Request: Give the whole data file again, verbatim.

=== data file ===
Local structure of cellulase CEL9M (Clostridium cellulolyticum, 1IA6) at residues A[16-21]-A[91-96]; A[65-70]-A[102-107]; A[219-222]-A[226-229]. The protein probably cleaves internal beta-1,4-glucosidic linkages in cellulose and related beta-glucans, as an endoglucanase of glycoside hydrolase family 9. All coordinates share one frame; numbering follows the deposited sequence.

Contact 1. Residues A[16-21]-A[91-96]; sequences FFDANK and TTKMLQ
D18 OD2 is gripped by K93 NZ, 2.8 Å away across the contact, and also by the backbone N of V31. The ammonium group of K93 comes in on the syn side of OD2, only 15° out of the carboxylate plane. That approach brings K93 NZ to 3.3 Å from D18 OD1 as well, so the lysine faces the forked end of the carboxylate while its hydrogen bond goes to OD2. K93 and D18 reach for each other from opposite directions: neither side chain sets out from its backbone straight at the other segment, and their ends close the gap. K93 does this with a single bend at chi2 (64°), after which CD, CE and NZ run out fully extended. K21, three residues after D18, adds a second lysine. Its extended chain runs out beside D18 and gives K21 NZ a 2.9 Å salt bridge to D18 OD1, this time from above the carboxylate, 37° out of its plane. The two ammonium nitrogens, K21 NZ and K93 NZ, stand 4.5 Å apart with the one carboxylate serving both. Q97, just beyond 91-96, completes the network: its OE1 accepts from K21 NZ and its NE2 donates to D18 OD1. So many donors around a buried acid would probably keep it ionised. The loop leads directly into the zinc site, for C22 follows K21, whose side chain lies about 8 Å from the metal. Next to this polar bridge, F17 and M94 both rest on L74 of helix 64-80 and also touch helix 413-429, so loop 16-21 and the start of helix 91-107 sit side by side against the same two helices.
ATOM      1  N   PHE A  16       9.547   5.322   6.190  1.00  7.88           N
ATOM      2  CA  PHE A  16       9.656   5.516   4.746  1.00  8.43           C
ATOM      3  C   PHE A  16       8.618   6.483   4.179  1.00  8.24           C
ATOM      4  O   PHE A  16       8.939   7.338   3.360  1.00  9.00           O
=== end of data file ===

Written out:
Local structure of cellulase CEL9M (Clostridium cellulolyticum, 1IA6) at residues A[16-21]-A[91-96]; A[65-70]-A[102-107]; A[219-222]-A[226-229]. The protein probably cleaves internal beta-1,4-glucosidic linkages in cellulose and related beta-glucans, as an endoglucanase of glycoside hydrolase family 9. All coordinates share one frame; numbering follows the deposited sequence.

Contact 1. Residues A[16-21]-A[91-96]; sequences FFDANK and TTKMLQ
D18 OD2 is gripped by K93 NZ, 2.8 Å away across the contact, and also by the backbone N of V31. The ammonium group of K93 comes in on the syn side of OD2, only 15° out of the carboxylate plane. That approach brings K93 NZ to 3.3 Å from D18 OD1 as well, so the lysine faces the forked end of the carboxylate while its hydrogen bond goes to OD2. K93 and D18 reach for each other from opposite directions: neither side chain sets out from its backbone straight at the other segment, and their ends close the gap. K93 does this with a single bend at chi2 (64°), after which CD, CE and NZ run out fully extended. K21, three residues after D18, adds a second lysine. Its extended chain runs out beside D18 and gives K21 NZ a 2.9 Å salt bridge to D18 OD1, this time from above the carboxylate, 37° out of its plane. The two ammonium nitrogens, K21 NZ and K93 NZ, stand 4.5 Å apart with the one carboxylate serving both. Q97, just beyond 91-96, completes the network: its OE1 accepts from K21 NZ and its NE2 donates to D18 OD1. So many donors around a buried acid would probably keep it ionised. The loop leads directly into the zinc site, for C22 follows K21, whose side chain lies about 8 Å from the metal. Next to this polar bridge, F17 and M94 both rest on L74 of helix 64-80 and also touch helix 413-429, so loop 16-21 and the start of helix 91-107 sit side by side against the same two helices.
ATOM      1  N   PHE A  16       9.547   5.322   6.190  1.00  7.88           N
ATOM      2  CA  PHE A  16       9.656   5.516   4.746  1.00  8.43           C
ATOM      3  C   PHE A  16       8.618   6.483   4.179  1.00  8.24           C
ATOM      4  O   PHE A  16       8.939   7.338   3.360  1.00  9.00           O